Hard Times, written in 1854, realistically portrays the problems that the Industrial Revolution brought to England. By the mid-1800s, England had already largely industrialized, and Dickens's fictional town of Coketown in Hard Times is the site of labor unrest. His novel depicts the plight of the working class. Like the other "Hands," or industrial workers in the novel, Dickens's character Stephen Blackpool works in Bounderby's factory in a state of poverty and degradation. Unlike the other workers, however, he refuses to join a union, thinking it will only worsen the unrest between labor and industrialists.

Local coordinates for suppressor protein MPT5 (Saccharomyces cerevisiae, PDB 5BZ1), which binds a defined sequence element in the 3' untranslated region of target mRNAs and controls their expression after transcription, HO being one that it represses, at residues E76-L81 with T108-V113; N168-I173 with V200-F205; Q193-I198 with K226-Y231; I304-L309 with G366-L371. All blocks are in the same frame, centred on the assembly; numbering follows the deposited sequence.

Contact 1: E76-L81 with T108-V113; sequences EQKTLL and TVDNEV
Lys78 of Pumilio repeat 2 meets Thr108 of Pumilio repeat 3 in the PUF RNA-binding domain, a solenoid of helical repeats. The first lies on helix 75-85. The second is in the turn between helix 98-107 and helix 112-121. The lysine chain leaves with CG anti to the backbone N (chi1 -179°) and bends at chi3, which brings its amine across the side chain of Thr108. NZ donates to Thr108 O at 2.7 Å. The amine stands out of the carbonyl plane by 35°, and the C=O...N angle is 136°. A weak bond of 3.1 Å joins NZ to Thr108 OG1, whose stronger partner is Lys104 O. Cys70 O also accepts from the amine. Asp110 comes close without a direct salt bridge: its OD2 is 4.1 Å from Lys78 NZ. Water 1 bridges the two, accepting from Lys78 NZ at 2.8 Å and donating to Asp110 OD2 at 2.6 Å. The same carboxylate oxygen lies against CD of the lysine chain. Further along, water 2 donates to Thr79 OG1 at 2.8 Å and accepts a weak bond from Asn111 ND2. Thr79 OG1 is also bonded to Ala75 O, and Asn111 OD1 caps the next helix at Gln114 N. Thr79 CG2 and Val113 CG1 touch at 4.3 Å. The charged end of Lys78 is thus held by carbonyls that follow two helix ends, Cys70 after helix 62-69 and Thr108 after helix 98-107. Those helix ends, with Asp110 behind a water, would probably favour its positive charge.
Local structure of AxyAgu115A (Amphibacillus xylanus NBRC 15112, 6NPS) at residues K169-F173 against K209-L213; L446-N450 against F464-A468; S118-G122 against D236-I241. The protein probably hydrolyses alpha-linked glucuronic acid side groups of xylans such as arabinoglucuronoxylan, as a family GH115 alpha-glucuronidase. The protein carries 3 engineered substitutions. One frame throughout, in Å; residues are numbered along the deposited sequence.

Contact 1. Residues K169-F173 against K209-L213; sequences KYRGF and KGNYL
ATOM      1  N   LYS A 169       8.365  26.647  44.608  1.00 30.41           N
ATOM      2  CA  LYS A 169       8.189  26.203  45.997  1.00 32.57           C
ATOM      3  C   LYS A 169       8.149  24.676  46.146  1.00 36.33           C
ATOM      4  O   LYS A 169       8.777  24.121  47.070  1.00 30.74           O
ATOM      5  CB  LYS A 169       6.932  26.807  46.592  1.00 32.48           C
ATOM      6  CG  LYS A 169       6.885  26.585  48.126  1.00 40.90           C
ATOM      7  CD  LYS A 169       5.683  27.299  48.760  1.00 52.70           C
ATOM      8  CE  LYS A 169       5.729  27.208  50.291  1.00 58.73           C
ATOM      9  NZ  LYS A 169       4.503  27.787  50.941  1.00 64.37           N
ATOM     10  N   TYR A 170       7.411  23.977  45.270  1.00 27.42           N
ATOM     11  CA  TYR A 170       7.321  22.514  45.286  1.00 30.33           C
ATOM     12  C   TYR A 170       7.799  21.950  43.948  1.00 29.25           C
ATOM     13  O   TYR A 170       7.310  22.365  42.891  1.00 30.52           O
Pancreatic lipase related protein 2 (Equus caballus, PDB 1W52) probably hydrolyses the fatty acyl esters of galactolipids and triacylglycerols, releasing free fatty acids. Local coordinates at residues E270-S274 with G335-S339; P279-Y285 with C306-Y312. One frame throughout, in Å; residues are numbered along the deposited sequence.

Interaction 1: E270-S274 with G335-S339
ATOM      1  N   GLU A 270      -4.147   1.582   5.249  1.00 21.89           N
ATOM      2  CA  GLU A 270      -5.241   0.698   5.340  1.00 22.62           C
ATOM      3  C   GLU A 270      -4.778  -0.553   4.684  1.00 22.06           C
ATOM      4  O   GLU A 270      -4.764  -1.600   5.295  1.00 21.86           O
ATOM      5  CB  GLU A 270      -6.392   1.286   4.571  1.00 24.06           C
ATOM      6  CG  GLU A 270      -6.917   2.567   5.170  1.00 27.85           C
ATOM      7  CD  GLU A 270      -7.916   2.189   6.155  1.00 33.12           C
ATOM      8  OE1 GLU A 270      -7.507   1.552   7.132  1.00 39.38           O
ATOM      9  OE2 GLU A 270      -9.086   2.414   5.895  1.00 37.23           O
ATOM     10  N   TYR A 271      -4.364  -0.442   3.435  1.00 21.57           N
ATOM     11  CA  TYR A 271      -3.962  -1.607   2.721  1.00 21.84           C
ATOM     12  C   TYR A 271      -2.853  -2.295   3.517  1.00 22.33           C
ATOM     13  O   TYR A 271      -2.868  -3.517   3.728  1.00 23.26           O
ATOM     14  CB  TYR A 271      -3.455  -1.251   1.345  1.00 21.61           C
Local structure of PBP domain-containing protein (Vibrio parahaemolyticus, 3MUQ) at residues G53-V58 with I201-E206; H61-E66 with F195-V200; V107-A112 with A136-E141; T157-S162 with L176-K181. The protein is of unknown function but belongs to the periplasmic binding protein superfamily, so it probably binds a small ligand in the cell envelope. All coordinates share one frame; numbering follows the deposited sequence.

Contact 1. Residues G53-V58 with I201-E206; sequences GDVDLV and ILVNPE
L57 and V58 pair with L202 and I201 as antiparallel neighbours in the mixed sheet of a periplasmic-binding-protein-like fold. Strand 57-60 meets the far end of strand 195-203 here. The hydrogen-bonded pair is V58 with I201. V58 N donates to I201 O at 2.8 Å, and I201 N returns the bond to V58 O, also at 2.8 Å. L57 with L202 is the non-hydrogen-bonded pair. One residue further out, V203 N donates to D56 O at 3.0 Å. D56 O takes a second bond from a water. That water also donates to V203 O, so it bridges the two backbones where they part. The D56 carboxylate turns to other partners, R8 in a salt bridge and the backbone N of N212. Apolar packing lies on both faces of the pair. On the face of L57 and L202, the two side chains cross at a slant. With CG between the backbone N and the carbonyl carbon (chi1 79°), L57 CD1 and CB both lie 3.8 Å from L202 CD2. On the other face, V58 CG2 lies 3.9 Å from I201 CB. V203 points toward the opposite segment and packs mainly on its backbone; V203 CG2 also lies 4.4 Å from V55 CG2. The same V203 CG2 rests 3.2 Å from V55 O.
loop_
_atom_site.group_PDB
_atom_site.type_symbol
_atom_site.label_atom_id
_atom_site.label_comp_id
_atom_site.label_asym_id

Dickens's novel not only shows the tensions between labor and capitalists and the plight of the working class that characterized industrializing England, but it also shows the plight of women at the time. For example, Louisa Gradgrind, an educated woman, is forced to marry Bounderby, who is twice her age and with whom she has an unhappy union. Laws at the time also forbade all but the wealthy to obtain a divorce, so Stephen Blackpool must remain married to his drunken wife. Dickens's novel portrays many of the problems in English society at the time.